Hello, Miadyl I live in Britany, but i go sometimes in Paris for fun. If you are found of arts, you can walk around Beaubourg center, in the 3th arrondissement(in english???) . Here, there are a lot of galeries wich are free to visit. You enter in one of them, and take a free plan witch explains where the other one are. It is a good way to see a lot of art, and meet some people, without paying ;)
Arrondissement could be translated as district. It seems like quite a Parisian word though and most people will probably know what you mean. Most large cities seem to have their own way of identifying areas. For example in Dublin you might say you live in Tallaght (area name based on the old village that got swallowed up) or you could say you live in Dublin 24 (but never district 24, they are called postal areas but people rarely call them by name). Sometimes one way is more specific than another so people use ways as it suits them. "I live in Harold's Cross" is more specific than "I live in D6". "I live in D2" tells people you live near the city centre south of the river but doesn't go in to too much detail. Unlike this comment which has gone in to WAY more detail than I intended. :)
Paris does not have any culinary specialty. Paris has always been the center of gravitation where all regions and all nations cumulate, and food is delivered for consumption. All other parts of France have their speciality, their recipe.
If there is one thing special to Paris, and it's nothing special really, than it's a "sandwich fromage jambon". A piece of pillowy bread, called baguette before transformation, with cheese and ham. THE Paris culinary speciality. Worse it is, more authentic it is.
But for a quick snack to eat, look out for Paul's. Paul is a chain of bakeries, you find them at every corner in France, but their sandwiches are not too bad. Even their 'jambon fromage'.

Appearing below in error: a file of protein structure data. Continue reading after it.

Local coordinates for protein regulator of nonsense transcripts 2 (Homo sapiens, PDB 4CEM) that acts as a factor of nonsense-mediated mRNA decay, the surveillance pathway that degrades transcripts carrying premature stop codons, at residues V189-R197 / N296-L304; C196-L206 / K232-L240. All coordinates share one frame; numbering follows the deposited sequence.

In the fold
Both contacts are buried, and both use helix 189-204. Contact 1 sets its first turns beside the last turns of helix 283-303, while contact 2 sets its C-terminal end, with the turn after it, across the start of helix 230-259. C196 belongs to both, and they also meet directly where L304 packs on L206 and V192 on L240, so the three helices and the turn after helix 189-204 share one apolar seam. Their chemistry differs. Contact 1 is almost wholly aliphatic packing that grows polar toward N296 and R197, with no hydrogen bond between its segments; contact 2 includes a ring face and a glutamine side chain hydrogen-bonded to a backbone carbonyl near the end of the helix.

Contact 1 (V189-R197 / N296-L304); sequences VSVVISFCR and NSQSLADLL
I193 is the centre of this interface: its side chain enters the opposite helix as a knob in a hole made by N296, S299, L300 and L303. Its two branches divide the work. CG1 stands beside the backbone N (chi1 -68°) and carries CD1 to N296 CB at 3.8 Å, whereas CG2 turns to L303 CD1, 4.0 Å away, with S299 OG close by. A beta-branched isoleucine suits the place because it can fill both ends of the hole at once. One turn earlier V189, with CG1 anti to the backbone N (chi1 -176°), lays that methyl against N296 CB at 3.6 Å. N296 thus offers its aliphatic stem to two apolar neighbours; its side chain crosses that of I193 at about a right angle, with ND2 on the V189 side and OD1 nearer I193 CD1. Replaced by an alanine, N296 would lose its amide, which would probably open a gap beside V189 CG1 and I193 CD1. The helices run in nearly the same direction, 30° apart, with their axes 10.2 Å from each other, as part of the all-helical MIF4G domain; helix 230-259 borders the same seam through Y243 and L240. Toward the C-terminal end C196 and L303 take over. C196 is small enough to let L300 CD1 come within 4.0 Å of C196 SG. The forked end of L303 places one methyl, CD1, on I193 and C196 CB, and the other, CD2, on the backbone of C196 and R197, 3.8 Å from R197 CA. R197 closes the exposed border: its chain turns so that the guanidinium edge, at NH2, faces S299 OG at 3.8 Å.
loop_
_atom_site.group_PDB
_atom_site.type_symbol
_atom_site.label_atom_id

I have had the fromage jambon and croque monsieur at Epcot but I'm definitely looking forward to trying them FRESH in France, thanks!
Try steak tartare from someplace that looks decent if you're feeling adventurous. It's my go-to dish. I thought it was a Parisian speciality, but I could be mistaken after reading Skippero's comments.
cjs78000 is definitely right: If you feel adventurous try a steak tartare avec un oeuf frais, oignons, câpres ... un délice.
My favorite restaurant for this is Restaurant Le Trumilou, 84 Quai de l'Hôtel de Ville right at the border of the Seine (although you have no view on the river from within the restaurant). Excellent food, very attentive personal, good price, many locals. Right around the corner you have rue du Pont Louis-Philippe with some very nice and special shops. All that is just around the corner from rue Saint-Paul and Village Saint-Paul, another shopping paradise.
Bon voyage!! This blog post may help: http://enchanted-france.blogspot.com/…/have-enjoyable-trip-… also browse through the blog: Polly-Vous Francais? You will find some interesting posts on Paris.
Day trip to Monet's garden in Giverny - absolutely gorgeous. Easily doable in a day from Paris and very beautiful. Renoir's house and garden in Monmartre are also really interesting. Have an awesome time :)
MiaDyl, my wife did the same when I did a Paris business trip a year ago. The problem with the Metro is that you're underground and won't get a chance to see all the wonderful little parts of Paris on side streets and between the tourist attractions. If you are in good shape and your hotel is anywhere near the center of the city I would recommend walking. If you get tired you can grab a pedicab, just be sure to negotiate the price and keep track of where you're going--they like to "get lost" when they think you don't know where you're going so that they can make more money.
We really liked the Montparnaisse tower, it gives you a beautiful view of the city including the Eiffel Tower and it generally isn't crowded.
Paris is amazing! Im going there closer to Christmas and I cant wait. I also used to live there for a bit, and on my days off I took daytrips around France. My favourite trip was to Luxemburg. There are direct trains from Paris to Luxemburg. Its only a (I think) 2h journey and you get to see some country side too. So you don't have to stay in Paris. There are many opportunities :)v Just an idea :)